Paradise sig. Miiiv

[sig. Miiiv]

In May the birdes their mossie neastes, doe timber as they may. (5) In May the swift and turning Hare her bagged belly slakes, In May the little sucking Watts, + doe plaie with tender Flaxe: All creatures may, in Maie be glad, no may can me remoue, I sorrow in May, since I may not, in May obtaine my loue.
The stately Harte in Maye doth mue, his olde and palmed beames, (10) His state renewes in May, he leapes to view Appollos streames: +In Maie, the Bucke his horned toppes, doth hang vpon the pale, In Maie, he seekes the pastures greene, in ranging euery Dale. In Maie, the vgley speckled Snake, doth cast her lothsome skinne, In Maie, the better that he may increase his scaley skinne: +(15) All thinges in May I see, they may reioyce like Turtle doue, I sorrow in Maie since I may not, in May obtayne my loue.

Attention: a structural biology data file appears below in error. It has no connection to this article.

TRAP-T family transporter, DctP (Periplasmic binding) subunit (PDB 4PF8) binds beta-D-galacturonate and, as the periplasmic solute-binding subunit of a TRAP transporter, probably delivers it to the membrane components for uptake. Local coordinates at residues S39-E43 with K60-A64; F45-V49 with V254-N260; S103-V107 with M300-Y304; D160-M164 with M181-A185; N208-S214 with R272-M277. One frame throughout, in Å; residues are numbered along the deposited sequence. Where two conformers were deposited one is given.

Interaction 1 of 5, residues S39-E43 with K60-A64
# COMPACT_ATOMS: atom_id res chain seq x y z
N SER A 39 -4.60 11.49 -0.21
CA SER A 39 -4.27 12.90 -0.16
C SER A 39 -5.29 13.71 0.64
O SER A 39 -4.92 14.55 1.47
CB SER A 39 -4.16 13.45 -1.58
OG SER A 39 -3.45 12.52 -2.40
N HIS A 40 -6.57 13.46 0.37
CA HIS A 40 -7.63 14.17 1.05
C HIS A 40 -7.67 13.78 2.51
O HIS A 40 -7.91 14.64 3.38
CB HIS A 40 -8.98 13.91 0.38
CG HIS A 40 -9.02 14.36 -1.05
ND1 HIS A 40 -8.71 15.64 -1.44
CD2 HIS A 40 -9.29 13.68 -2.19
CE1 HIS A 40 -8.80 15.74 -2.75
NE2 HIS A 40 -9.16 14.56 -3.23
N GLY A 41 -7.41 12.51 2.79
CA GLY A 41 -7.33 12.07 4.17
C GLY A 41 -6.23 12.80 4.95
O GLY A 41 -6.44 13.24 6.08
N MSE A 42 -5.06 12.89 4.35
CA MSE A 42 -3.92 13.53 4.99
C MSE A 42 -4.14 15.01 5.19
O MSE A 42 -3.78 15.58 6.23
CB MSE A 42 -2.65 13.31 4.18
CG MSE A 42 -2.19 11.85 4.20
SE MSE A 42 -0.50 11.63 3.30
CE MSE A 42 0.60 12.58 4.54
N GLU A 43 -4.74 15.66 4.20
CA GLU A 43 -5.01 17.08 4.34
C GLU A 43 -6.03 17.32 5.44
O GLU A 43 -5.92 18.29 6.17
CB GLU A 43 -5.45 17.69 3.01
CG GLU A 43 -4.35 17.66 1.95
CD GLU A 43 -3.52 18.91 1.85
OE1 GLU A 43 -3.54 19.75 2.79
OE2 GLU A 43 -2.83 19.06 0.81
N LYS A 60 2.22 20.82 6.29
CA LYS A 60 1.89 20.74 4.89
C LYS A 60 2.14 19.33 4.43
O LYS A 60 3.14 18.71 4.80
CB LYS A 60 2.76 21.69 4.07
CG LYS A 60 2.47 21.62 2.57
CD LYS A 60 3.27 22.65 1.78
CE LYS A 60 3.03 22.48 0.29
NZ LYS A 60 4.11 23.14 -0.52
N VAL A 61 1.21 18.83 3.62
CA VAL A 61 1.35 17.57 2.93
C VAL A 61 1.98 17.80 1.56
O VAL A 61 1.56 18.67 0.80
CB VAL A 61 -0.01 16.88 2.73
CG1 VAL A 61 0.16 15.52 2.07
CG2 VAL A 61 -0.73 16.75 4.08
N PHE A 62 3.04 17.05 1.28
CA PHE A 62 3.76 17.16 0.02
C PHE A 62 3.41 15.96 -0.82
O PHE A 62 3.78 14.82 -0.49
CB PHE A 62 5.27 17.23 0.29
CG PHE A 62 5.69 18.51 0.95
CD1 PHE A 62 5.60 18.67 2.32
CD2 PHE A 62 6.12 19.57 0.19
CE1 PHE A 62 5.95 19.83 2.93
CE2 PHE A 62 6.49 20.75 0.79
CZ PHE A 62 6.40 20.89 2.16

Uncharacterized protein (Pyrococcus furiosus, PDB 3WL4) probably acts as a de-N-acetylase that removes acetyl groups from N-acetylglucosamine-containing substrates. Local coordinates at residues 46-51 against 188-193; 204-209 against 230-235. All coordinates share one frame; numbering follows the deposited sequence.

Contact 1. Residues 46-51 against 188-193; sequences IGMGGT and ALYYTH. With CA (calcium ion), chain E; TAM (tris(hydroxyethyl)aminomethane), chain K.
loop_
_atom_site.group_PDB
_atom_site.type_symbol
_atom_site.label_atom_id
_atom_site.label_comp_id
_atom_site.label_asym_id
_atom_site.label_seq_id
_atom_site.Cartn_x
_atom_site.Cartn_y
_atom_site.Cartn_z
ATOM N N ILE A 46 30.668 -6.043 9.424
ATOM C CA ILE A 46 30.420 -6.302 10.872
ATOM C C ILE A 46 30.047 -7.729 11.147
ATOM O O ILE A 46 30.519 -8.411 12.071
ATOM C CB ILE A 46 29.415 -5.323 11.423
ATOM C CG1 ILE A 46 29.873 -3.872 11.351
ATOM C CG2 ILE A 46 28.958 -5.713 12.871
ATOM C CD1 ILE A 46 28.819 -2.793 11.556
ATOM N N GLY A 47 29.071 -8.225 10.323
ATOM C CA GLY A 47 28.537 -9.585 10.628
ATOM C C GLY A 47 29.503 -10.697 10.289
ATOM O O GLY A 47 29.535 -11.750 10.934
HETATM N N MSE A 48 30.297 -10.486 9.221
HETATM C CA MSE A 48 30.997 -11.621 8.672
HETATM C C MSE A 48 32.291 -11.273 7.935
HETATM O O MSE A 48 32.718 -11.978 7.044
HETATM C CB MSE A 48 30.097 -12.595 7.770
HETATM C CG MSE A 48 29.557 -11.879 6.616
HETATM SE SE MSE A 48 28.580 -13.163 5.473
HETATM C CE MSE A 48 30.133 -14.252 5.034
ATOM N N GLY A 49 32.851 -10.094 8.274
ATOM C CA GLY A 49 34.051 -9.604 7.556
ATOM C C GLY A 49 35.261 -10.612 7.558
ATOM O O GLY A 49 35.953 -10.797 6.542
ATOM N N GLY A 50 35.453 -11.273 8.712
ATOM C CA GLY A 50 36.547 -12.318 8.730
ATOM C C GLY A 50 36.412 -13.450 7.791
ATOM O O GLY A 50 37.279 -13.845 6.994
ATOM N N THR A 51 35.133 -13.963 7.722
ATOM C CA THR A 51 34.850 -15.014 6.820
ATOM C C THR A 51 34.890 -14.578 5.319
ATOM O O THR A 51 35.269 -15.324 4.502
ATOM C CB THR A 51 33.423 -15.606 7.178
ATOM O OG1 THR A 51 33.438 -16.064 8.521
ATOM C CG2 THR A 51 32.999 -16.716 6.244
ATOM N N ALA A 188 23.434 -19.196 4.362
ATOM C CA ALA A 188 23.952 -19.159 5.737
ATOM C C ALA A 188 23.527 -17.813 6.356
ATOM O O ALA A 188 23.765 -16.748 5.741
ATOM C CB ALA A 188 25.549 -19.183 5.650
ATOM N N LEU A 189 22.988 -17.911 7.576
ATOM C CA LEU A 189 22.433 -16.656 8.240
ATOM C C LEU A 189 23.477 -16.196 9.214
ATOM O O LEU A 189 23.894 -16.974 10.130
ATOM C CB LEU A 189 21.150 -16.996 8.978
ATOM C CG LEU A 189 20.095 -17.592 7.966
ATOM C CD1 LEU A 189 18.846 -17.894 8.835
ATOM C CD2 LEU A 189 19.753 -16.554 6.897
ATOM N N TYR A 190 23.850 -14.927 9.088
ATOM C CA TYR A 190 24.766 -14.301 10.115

Now may I mourne in fruitfull Maie, who may or can redresse, May maie is sorrow since she that may, with holdes my maie a freshe: Thus I must may in pleasaunt Maie, till I may May at will, (20) with her in Maie, whose may my life, now may both saue and spill. Contented heartes that haue your hope, in May you may at large, Unfolde your ioyes, expell your cares, and baske in pleasure barge: Saue I alone in Maie, that may lament for my behoue, I mourne in Maie, till that I may, in May obtaine my loue.


The complaint of a sorrowfull Soule. +

O Soueraigne salue of sinne, who doest my soule behold, That seekes her selfe from tangling faultes, by striuing to vnfold, What plea shall I put in, when thou doest Summons send: To iudge the people of the yearth, and giue the world and end, (5) When euery deede and worde, yea euery secret thought, In open vewe of all the worlde, shall vnto light be brought.
So many Iudges shall against me sentence giue, As by example of good woorkes, hath taught how I should liue: So many pleaders shall confound my carefull case, (10) As haue in one by sound aduise, sought to engraft by grace.